NYDFS Imposes $4.5 Million Fine on EyeMed Vision Care LLC for Violations of New York’s Cybersecurity Regulation
On October 17, 2022, the New York Department of Financial Services (NYDFS) announced a settlement with EyeMed Vision Care LLC (EyeMed), a NYDFS-licensed insurance producer, for alleged violations of the cybersecurity regulations of the NYDFS (Part 500). Under its consent order and settlement agreement with the NYDFS (the Order), EyeMed has agreed to pay a $4,500,000 fine for its alleged violations of Part 500. EyeMed also has agreed to submit to the NYDFS, by mid-January 2023, a comprehensive cybersecurity risk assessment. This settlement rings another alarm for NYDFS-regulated financial institutions regarding the considerable reputational, economic and legal costs that may be associated with Part 500 non-compliance.
The findings underlying the Order were identified by the NYDFS in the course of an investigation of EyeMed following its disclosure (in compliance with Part 500) that it had experienced a cybersecurity event. The NYDFS’ investigation revealed that a cyber intruder gained access, apparently through a successful phishing scheme, to an EyeMed email account shared by nine employees that was used for enrolling new customers in insurance products. The intrusion reportedly lasted for one week, potentially exposing the sensitive personal health data of hundreds of thousands of consumers—including data concerning minors—to the threat actor. The NYDFS confirmed that the threat actor had the ability to exfiltrate the information in the email’s inbox during the time they were accessing the account.
According to the Order, the NYDFS found that EyeMed failed to comply with its Part 500 obligations by neglecting to implement sufficient safeguards, policies and procedures designed to secure and protect nonpublic personal information (NPI), including policies and procedures addressing user access controls and NPI use and disposal. The Order points to particular actions that contributed to the NYDFS’ view that EyeMed had failed to comply with Part 500 in several respects:
- EyeMed had begun, but not yet completed, rolling out multi-factor authentication for all of its users, leaving its information systems and consumers’ NPI vulnerable to unauthorized persons or threat actors.
- EyeMed failed to conduct a risk assessment that was compliant with Part 500. EyeMed had engaged third-party cybersecurity vendors to conduct periodic audits of its information technology controls, as well as enterprise risk management reviews, but the NYDFS found that those assessments did not meet the standards for risk assessments set forth under Part 500.
- EyeMed failed to adequately limit user access privileges by allowing nine EyeMed employees to share login credentials—containing a weak password—to the compromised email inbox.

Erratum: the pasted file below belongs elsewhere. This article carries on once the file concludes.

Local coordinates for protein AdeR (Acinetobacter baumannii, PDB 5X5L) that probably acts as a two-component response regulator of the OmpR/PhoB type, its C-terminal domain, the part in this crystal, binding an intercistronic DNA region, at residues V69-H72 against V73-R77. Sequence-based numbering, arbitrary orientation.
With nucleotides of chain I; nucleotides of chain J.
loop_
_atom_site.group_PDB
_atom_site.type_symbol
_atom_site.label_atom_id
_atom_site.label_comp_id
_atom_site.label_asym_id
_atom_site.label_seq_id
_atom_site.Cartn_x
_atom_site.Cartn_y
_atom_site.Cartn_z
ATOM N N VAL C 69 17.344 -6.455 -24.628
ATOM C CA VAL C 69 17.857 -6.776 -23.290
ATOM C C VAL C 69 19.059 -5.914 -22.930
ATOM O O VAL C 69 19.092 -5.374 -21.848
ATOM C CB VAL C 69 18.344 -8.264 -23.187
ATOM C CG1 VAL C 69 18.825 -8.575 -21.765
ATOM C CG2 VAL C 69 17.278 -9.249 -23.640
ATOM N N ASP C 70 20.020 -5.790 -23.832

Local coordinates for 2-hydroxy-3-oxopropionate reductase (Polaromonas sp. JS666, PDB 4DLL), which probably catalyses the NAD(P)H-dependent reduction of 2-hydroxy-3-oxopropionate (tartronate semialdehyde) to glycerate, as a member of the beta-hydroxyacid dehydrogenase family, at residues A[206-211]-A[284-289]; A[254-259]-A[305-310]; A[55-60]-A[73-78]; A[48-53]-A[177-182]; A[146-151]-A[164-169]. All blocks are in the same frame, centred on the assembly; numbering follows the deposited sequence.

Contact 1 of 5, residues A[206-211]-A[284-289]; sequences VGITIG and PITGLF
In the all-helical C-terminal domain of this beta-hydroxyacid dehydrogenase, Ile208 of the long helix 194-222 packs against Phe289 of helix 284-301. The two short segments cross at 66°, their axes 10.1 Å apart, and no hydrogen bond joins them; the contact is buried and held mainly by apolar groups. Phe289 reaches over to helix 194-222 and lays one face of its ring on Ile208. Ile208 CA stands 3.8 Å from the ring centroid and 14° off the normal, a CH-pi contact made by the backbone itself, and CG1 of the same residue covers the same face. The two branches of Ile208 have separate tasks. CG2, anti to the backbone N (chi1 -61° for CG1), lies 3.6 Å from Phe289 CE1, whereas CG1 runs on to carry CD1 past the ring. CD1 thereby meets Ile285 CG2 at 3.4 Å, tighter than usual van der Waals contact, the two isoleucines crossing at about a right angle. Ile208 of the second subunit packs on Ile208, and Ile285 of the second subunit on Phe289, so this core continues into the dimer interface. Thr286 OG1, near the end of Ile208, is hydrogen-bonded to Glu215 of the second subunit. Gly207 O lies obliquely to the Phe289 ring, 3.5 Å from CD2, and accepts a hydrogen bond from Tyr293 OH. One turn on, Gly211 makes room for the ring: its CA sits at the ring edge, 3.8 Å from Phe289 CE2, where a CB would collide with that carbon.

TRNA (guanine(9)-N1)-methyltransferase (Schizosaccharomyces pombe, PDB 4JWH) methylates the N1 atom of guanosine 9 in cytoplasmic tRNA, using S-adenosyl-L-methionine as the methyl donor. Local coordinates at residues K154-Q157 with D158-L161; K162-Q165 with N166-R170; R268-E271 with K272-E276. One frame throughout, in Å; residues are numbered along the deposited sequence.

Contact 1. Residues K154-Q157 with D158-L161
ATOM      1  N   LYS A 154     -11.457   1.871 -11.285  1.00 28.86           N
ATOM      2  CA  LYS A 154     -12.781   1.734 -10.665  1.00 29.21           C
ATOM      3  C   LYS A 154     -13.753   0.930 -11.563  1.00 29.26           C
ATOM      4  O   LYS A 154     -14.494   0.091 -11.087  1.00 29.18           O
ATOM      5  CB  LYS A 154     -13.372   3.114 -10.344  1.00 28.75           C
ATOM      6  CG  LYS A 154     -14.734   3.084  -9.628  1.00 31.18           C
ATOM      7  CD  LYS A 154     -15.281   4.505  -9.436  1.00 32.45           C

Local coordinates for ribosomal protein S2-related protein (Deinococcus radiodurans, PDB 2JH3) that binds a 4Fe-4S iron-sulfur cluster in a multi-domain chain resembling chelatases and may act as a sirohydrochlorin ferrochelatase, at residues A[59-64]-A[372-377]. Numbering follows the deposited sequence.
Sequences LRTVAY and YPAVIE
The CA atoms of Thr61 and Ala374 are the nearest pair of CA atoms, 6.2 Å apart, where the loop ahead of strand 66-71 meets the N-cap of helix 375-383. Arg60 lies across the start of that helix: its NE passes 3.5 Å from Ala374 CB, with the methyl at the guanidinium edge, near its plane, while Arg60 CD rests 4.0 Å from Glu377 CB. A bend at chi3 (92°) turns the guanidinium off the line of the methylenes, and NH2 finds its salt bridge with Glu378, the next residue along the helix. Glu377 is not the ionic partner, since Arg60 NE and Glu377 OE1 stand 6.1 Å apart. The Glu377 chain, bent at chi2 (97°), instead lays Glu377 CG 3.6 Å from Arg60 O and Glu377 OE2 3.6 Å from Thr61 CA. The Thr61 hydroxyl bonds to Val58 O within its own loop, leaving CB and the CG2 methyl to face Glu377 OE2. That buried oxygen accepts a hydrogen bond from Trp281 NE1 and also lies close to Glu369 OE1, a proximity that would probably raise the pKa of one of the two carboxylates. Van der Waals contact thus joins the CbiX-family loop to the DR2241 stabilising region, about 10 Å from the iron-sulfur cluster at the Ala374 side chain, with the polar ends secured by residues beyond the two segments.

- EyeMed did not institute a sufficient data minimization strategy and disposal process for the email inbox, which resulted in old data, including NPI, being accessible to the threat actor.
- Based on the compliance deficiencies identified by the NYDFS, EyeMed submitted inaccurate certifications of its compliance with Part 500 in each of the prior four years. Although these certifications were timely and made in good faith, EyeMed was not in compliance with Part 500 at the time of each filing.
While making these findings, the Order cites EyeMed’s “commendable cooperation throughout [the] investigation” and demonstration of a “commitment to remediation by devoting significant financial and other resources to enhance its cybersecurity program, including through changes to [their] policies, procedures, systems, and governance structures.” The Order also explicitly emphasizes that regulated entities may mitigate the severity of any Part 500 penalty by cooperating with the NYDFS in any investigation, as well as by acting promptly and diligently in remediating any security vulnerabilities.
Financial institutions interested in conducting Part 500-compliant cybersecurity assessments or that have questions regarding their obligations under the rule may contact any of the authors of this Advisory or their usual Arnold & Porter contact. The firm's Financial Services and Privacy, Cybersecurity and Data Strategy teams would be pleased to assist with any questions about cybersecurity compliance and enforcement more broadly.
*George Eichelberger contributed to this Blog post. Mr. Eichelberger is a graduate of the University of Pennsylvania Law School and is employed at Arnold & Porter's Washington, DC office. He is not admitted to the practice of law.
© Arnold & Porter Kaye Scholer LLP 2022 All Rights Reserved. This blog post is intended to be a general summary of the law and does not constitute legal advice. You should consult with counsel to determine applicable legal requirements in a specific fact situation.